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With JFrog, Binaries Get A Bit Of Respect, As Developers Face Open-Source Licensing Woes

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Binaries, those pieces of an application that go with all that sexy code, are increasingly becoming important as documentation for how software and services are built.

It’s this documentation that is often overlooked with open-source software, according to a survey of 150 developers at Fortune 500 companies by JFrog, an Israeli company that manages binaries for developers. The survey results are a bit self-serving, but they do illustrate the state of the application-development market. Here are some highlights:

  • Sixty-five percent of developers surveyed said it’s this poor documentation and licensing that are the biggest issues when it comes to open-source software. Some of the top issues are unknown owners, legal issues, and inefficient instructions about the software. JFrog recently made it a requirement to attach a license to the open-source binaries posted on the Bintray service, its community SaaS social-based platform to distribute and serve binaries.
  • Ninety percent of developers use source control and binary repositories as their primary means of exchanging libraries and code with other developers. That means they are not using internal file sharing, disks or USBs like they once did. The world is collaborative now — developers need ways to share their binaries as much as their source code.
  • About 42 percent of the developers are using binary repository managers. That reflects how much the market has changed. JFrog representatives point out that three years ago, 90 percent of them wouldn’t have even know what it means to have an online repository.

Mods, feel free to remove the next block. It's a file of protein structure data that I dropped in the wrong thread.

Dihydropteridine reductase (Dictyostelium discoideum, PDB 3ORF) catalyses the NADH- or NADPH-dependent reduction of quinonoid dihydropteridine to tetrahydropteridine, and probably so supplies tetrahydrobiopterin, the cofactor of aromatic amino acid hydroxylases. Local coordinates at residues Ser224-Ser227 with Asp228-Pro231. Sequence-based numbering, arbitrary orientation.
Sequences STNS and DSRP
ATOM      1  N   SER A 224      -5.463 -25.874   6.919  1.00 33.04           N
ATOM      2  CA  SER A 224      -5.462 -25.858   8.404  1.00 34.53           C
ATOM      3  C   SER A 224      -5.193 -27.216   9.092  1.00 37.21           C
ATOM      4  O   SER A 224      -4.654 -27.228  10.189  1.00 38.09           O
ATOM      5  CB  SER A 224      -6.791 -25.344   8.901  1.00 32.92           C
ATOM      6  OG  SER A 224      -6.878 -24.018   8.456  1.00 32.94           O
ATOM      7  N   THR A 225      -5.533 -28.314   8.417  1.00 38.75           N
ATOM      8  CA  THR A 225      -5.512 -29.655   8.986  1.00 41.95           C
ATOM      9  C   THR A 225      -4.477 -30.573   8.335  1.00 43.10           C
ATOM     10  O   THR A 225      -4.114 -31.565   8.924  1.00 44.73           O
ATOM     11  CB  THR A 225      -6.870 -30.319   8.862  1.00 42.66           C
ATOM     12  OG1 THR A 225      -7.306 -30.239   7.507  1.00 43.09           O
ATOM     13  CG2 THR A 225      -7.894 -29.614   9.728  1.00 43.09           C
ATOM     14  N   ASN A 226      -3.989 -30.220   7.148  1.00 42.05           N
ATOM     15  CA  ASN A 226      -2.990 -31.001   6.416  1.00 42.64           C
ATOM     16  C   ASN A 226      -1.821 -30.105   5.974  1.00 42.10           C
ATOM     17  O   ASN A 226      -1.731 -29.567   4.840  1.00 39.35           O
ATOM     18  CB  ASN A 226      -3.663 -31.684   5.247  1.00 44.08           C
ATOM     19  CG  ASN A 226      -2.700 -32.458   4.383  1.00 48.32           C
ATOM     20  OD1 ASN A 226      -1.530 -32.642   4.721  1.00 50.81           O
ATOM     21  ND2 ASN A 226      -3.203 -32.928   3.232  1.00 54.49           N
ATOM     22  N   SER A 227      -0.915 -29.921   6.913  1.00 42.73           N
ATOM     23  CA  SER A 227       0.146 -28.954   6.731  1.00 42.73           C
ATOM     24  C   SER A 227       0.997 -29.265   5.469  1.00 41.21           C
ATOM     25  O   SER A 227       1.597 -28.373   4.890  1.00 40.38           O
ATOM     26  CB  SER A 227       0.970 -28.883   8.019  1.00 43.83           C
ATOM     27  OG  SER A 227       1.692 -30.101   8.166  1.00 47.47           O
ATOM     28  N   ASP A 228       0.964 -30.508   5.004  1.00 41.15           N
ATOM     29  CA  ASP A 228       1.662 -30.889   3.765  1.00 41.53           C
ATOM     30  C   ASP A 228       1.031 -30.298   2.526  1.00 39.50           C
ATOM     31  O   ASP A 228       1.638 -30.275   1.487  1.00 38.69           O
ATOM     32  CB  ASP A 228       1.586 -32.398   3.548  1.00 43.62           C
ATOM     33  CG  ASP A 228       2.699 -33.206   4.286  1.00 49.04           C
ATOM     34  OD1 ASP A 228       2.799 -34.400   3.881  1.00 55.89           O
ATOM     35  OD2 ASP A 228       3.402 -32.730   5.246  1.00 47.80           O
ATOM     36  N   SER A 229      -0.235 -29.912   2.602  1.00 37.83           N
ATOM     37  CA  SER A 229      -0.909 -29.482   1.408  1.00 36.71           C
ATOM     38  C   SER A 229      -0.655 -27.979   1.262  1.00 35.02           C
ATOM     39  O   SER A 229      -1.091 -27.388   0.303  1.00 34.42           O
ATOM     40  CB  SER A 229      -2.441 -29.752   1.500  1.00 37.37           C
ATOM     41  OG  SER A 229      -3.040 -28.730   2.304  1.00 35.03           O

JFrog offers services such as Bintray and Artifactory, which allows organizations to set up their own online private repositories. With these collaborative services, JFrog is trying to establish itself as the dominant platform for binaries. Their efforts have been bolstered since Google changed its policy for binary hosting, and GitHub made changes of its own when it deprecated an uploads feature that had allowed users to store arbitrary files separate from the source code hosted on GitHub. According to a spokesperson, as it existed, that feature wasn’t as high-quality as the rest of the GitHub experience, and it didn’t fit well into most user workflows.

To counter this shift, JFrog announced in April the ability to automatically migrate GitHub binaries into  its service. Since then, JFrog has witnessed a 140 percent growth in new registrations. When Google Code announced it was closing binary support, registrations also jumped.

The reality is, Google excels in offering developer resources to help developers build apps through a rich set of services and APIs. GitHub’s sweet spot is in helping developers collaborate on their code.

JFrog hopes to be the company that can be an equally important collaborative platform for binaries and help ease the woes of OSS licensing.